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Court of Appeal, Second District, Division 4, California.

Eufaula GARRETT, Plaintiff and Appellant, v. William YOUNG, Defendant and Respondent.

No. B157421.

Decided: June 25, 2003

 Law Offices of Alvin L. Pittman and Alvin L. Pittman for Plaintiff and Appellant. Reback, McAndrews & Kjar, Robert C. Reback and David J. Rubaum, Manhattan Beach, for Defendant and Respondent.

Appellant Eufaula Garrett seeks to overturn a judgment on a directed verdict in favor of respondent William Young, M.D. Appellant brought a lawsuit against respondent for, among other things, invasion of privacy and violation of the Confidentiality of Medical Information Act (Civ.Code, § 56 et. seq., CMIA).   The primary issue presented is whether the trial court properly interpreted section 56.16 of the Civil Code,1 an exception to the CMIA's general rule prohibiting disclosure of medical information to outsiders.   The court ruled that section 56.16 permits health care providers such as respondent to discuss general medical information about a patient without his or her consent, and that the information disclosed by respondent  to appellant's employer was of a sufficiently nonspecific nature to fit within the exception. The court further ruled that under the evidence presented, appellant could not maintain a nonstatutory action for invasion of privacy.   We affirm.


 The Complaint

The complaint alleged that in March 1999, appellant sought medical treatment from respondent for symptoms she felt were being caused by the conditions at her job, and that respondent disclosed “personal and confidential medical information about [appellant], including but not limited to [appellant's] current health, symtomology [sic ], examinations performed, and her planned visits with [respondent] and other health care providers” to appellant's supervisor at work, Kenneth Lombard.   Lombard allegedly used this information to support his termination of appellant's employment and disclosed the information to other parties.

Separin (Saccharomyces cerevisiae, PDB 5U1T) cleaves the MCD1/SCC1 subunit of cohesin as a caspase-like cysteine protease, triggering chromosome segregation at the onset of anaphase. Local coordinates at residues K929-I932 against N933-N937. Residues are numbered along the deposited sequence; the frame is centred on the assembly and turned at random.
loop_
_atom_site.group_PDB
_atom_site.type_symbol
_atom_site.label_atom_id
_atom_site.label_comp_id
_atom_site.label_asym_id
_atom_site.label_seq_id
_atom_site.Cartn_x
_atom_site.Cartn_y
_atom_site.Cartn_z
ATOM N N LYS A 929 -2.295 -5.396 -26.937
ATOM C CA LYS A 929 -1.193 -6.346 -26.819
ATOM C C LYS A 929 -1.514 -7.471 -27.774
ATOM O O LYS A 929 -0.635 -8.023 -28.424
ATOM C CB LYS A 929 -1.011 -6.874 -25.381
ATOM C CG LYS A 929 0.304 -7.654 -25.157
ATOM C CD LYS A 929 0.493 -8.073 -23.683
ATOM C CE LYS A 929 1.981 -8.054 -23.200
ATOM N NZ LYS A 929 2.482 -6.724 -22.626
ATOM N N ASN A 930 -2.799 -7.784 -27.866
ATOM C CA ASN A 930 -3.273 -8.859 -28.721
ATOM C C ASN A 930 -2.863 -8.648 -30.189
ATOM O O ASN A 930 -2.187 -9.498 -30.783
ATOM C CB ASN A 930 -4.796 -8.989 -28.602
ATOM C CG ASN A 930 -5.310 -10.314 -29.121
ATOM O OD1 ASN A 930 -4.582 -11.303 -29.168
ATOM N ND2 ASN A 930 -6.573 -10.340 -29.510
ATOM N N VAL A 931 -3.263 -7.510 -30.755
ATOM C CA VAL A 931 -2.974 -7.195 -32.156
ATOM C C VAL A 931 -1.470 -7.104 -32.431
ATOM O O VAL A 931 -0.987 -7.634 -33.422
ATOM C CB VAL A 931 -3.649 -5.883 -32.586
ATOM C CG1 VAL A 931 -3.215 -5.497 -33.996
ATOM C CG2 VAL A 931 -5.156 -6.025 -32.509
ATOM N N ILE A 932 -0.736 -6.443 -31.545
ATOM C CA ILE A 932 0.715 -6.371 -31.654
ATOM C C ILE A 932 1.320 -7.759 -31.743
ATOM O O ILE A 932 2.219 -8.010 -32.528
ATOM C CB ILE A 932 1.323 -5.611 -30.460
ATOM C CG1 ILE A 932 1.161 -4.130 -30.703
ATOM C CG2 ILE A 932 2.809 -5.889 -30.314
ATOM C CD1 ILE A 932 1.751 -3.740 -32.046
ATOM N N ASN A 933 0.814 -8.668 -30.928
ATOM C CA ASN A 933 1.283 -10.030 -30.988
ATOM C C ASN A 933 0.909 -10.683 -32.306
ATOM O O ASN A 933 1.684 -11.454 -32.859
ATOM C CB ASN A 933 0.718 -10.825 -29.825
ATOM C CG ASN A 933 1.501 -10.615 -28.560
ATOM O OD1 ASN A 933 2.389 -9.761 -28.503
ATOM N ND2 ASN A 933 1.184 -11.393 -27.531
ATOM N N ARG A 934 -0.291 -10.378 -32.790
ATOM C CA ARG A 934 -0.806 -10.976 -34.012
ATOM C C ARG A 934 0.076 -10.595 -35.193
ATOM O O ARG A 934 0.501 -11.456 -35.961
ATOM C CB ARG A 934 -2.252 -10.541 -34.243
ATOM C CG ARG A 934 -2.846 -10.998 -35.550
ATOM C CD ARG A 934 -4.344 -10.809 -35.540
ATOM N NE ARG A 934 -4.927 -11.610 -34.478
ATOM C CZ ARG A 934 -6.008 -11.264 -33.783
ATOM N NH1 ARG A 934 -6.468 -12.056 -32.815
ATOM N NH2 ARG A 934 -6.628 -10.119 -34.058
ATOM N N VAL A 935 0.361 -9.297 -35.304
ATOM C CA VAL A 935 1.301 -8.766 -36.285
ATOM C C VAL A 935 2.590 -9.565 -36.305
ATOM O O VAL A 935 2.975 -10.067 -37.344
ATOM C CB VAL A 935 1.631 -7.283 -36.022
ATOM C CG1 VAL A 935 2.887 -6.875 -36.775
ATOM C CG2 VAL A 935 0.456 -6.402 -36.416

The Trial

After an unsuccessful motion for summary judgment,2 the matter proceeded to trial.   Respondent was called as the first witness by appellant.   He testified that appellant became his patient as the result of a request from Lombard, who had been respondent's patient for 10 to 15 years.   Appellant was suffering from a rash, and Lombard thought appellant was possibly experiencing an allergic reaction from a plant in her office.   Appellant returned to see respondent on several occasions, including October 26, 1998, March 17, 1999, March 19, 1999, and March 29, 1999.   Besides the rash and related itchiness, appellant suffered from sleeplessness and weight loss, and complained of stress.   Respondent eventually referred appellant to a psychiatrist under the diagnosis of “severe depression” although he believed a more accurate diagnosis was “anxiety.”   His office sent return-to-work documents to her employer at the end of March 1999, stating that appellant was under their care for “specific medical reasons.”

Respondent admitted discussing appellant with Lombard.   Lombard had called to ask how appellant was doing.   Respondent told him that she was  suffering from itching and stress.   Respondent “probably” also told Lombard that appellant was not able to return to work at that time.   He did not tell Lombard about the psychiatric referral.   In response to a question by Lombard about a CAT scan or ultrasound, respondent said he knew nothing about any additional diagnostic tests.